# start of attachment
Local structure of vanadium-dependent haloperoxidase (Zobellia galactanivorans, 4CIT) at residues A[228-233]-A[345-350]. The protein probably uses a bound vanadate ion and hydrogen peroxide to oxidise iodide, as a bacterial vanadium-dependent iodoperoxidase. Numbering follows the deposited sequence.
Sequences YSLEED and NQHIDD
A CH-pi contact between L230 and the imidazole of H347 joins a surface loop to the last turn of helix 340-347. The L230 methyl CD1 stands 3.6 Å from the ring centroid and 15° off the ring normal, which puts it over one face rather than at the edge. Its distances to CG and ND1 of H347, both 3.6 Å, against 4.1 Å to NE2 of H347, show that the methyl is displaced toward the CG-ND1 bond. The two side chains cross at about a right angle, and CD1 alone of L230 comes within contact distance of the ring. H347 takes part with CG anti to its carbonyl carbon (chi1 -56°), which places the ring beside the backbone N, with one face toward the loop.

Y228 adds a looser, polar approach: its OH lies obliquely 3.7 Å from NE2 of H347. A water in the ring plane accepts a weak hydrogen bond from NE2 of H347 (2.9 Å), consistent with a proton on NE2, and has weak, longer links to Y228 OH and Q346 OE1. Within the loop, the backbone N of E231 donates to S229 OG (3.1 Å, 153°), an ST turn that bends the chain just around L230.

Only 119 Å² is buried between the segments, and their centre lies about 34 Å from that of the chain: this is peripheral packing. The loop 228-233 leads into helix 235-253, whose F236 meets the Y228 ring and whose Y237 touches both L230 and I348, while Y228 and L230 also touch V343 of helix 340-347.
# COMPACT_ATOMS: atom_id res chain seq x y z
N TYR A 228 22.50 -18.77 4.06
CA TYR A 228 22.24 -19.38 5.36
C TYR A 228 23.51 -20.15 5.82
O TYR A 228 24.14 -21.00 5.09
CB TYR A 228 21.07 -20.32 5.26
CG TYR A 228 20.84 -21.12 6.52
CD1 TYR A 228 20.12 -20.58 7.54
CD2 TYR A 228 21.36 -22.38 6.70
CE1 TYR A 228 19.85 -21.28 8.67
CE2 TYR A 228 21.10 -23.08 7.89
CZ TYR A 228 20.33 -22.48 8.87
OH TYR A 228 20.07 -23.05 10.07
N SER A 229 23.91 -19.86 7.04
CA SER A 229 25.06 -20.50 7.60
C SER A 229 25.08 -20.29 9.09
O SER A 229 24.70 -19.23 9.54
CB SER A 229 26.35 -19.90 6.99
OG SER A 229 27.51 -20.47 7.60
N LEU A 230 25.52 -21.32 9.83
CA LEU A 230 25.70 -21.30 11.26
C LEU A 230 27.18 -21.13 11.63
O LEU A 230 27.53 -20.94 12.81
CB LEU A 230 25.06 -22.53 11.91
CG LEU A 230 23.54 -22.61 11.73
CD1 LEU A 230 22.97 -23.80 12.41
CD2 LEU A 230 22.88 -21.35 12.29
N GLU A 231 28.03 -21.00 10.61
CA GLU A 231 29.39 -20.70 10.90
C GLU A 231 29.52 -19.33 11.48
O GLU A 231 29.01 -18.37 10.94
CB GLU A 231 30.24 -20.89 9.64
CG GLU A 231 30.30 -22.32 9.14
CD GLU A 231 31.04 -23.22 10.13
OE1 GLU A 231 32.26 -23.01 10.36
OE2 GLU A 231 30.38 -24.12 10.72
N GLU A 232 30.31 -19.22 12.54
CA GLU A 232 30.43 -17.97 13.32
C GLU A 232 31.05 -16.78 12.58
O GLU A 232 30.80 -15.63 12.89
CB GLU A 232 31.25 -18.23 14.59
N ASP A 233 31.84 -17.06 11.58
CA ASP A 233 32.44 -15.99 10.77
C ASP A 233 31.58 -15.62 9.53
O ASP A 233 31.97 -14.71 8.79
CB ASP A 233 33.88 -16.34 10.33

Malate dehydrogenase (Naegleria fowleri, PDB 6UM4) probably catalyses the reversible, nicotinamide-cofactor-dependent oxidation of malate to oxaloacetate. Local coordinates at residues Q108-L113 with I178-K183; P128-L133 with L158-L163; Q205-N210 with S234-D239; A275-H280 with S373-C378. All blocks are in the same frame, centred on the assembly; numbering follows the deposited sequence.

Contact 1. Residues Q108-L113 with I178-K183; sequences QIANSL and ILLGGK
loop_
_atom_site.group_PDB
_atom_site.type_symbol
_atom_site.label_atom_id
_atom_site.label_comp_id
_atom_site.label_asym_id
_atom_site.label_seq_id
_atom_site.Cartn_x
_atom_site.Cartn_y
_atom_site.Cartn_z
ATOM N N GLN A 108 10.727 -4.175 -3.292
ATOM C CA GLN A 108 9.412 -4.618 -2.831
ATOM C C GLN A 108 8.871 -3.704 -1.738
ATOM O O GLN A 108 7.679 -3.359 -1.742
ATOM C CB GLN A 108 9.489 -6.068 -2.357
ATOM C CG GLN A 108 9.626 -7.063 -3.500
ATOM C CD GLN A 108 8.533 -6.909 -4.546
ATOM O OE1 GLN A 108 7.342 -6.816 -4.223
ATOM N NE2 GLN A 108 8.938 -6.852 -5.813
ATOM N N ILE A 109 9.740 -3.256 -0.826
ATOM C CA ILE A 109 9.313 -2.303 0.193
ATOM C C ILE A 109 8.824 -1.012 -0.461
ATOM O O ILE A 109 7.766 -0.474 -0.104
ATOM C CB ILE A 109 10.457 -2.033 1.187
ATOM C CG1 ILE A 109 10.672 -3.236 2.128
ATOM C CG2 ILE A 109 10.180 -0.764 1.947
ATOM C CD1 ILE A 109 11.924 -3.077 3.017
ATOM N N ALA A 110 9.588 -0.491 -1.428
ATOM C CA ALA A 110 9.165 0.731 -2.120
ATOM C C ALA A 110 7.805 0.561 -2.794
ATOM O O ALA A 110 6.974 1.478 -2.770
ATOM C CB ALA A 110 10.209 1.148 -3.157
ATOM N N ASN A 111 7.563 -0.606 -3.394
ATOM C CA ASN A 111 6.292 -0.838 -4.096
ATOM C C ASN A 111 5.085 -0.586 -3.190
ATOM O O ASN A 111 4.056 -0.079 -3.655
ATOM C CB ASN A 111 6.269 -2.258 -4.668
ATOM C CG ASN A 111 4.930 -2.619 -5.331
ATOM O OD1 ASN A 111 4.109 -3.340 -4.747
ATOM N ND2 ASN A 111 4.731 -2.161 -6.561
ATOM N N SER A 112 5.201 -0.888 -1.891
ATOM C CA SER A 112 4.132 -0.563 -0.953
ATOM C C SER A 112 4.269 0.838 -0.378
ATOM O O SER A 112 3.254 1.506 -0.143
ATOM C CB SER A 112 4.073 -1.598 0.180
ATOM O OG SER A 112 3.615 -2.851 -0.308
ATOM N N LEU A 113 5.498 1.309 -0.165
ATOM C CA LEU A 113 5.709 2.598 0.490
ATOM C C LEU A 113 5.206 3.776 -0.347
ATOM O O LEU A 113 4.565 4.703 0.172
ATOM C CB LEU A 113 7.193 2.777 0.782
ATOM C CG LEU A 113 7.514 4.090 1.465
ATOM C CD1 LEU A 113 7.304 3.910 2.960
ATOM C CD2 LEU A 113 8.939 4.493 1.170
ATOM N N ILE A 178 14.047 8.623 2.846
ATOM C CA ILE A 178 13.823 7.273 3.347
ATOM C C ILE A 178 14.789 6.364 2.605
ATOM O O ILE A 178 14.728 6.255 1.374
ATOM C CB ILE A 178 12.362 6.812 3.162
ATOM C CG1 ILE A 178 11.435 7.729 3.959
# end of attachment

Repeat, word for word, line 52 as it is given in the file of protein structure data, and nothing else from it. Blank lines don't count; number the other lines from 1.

Malate dehydrogenase (Naegleria fowleri, PDB 6UM4) probably catalyses the reversible, nicotinamide-cofactor-dependent oxidation of malate to oxaloacetate. Local coordinates at residues Q108-L113 with I178-K183; P128-L133 with L158-L163; Q205-N210 with S234-D239; A275-H280 with S373-C378. All blocks are in the same frame, centred on the assembly; numbering follows the deposited sequence.